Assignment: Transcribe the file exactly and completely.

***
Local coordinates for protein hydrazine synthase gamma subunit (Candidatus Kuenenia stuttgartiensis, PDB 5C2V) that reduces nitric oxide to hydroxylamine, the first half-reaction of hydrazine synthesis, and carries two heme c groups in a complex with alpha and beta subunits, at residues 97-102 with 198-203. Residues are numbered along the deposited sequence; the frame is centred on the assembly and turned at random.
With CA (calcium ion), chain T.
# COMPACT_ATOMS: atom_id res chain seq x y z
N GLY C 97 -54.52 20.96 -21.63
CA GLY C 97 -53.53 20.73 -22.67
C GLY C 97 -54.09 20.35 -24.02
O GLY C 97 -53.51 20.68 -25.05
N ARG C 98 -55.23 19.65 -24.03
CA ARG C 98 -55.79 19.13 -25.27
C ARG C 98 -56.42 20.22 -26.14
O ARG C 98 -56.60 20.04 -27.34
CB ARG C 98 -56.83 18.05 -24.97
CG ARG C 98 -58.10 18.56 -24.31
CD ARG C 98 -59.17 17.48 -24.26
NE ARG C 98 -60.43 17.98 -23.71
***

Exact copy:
Local coordinates for protein hydrazine synthase gamma subunit (Candidatus Kuenenia stuttgartiensis, PDB 5C2V) that reduces nitric oxide to hydroxylamine, the first half-reaction of hydrazine synthesis, and carries two heme c groups in a complex with alpha and beta subunits, at residues 97-102 with 198-203. Residues are numbered along the deposited sequence; the frame is centred on the assembly and turned at random.
With CA (calcium ion), chain T.
# COMPACT_ATOMS: atom_id res chain seq x y z
N GLY C 97 -54.52 20.96 -21.63
CA GLY C 97 -53.53 20.73 -22.67
C GLY C 97 -54.09 20.35 -24.02
O GLY C 97 -53.51 20.68 -25.05
N ARG C 98 -55.23 19.65 -24.03
CA ARG C 98 -55.79 19.13 -25.27
C ARG C 98 -56.42 20.22 -26.14
O ARG C 98 -56.60 20.04 -27.34
CB ARG C 98 -56.83 18.05 -24.97
CG ARG C 98 -58.10 18.56 -24.31
CD ARG C 98 -59.17 17.48 -24.26
NE ARG C 98 -60.43 17.98 -23.71